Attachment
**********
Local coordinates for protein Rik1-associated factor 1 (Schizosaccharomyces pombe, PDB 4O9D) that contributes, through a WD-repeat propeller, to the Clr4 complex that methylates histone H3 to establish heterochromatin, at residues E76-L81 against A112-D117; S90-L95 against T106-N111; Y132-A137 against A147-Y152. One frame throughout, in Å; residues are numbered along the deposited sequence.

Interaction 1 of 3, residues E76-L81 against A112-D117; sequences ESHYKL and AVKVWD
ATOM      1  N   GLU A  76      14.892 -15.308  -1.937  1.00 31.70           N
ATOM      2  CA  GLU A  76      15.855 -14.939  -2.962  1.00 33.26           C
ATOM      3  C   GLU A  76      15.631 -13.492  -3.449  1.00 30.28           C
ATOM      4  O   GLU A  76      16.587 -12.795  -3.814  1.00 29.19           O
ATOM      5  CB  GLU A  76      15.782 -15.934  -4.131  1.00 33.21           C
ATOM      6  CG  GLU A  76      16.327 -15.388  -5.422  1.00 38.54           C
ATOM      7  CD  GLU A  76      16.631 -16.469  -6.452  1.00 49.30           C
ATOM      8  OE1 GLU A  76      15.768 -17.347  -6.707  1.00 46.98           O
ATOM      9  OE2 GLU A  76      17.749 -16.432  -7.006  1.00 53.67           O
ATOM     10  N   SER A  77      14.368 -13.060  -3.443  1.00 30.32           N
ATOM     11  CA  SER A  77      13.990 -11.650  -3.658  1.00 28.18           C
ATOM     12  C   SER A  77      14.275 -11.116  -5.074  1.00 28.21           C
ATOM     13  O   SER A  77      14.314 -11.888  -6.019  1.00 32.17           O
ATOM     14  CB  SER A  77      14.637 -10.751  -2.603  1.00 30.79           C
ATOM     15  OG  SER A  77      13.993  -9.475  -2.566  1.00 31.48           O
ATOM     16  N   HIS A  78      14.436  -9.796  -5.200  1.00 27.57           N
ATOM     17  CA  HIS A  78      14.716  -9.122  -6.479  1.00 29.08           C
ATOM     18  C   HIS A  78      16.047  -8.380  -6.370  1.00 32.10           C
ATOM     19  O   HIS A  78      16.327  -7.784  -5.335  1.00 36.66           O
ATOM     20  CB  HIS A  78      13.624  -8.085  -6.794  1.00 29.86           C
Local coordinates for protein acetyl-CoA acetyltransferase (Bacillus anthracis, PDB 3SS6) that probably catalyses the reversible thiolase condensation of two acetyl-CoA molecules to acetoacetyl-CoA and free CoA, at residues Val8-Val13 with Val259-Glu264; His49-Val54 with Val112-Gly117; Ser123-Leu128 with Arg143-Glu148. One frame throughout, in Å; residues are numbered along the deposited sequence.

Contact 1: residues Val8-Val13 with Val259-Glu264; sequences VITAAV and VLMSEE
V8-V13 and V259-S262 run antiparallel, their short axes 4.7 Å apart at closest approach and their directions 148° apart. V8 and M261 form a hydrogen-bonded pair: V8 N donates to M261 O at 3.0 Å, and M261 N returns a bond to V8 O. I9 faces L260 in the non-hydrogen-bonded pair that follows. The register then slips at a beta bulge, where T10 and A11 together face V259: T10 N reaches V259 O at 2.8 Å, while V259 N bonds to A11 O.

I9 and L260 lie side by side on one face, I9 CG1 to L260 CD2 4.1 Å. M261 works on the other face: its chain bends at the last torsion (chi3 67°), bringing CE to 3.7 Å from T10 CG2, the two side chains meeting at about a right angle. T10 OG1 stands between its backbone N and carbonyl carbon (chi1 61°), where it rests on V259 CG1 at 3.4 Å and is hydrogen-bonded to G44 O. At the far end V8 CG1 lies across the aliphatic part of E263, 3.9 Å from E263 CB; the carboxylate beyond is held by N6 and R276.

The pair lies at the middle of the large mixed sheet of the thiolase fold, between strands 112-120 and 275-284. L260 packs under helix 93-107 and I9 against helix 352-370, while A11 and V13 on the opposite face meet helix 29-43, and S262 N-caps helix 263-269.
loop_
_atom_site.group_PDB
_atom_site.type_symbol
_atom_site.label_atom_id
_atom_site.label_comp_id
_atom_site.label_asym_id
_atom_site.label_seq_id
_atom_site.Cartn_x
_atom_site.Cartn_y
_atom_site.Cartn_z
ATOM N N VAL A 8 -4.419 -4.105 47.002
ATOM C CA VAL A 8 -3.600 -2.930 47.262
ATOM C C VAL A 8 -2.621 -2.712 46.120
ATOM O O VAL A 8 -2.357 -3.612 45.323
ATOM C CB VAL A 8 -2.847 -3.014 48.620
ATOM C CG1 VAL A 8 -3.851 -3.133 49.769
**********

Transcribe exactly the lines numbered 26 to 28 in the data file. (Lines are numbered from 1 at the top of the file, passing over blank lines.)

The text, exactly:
I9 and L260 lie side by side on one face, I9 CG1 to L260 CD2 4.1 Å. M261 works on the other face: its chain bends at the last torsion (chi3 67°), bringing CE to 3.7 Å from T10 CG2, the two side chains meeting at about a right angle. T10 OG1 stands between its backbone N and carbonyl carbon (chi1 61°), where it rests on V259 CG1 at 3.4 Å and is hydrogen-bonded to G44 O. At the far end V8 CG1 lies across the aliphatic part of E263, 3.9 Å from E263 CB; the carboxylate beyond is held by N6 and R276.

The pair lies at the middle of the large mixed sheet of the thiolase fold, between strands 112-120 and 275-284. L260 packs under helix 93-107 and I9 against helix 352-370, while A11 and V13 on the opposite face meet helix 29-43, and S262 N-caps helix 263-269.
loop_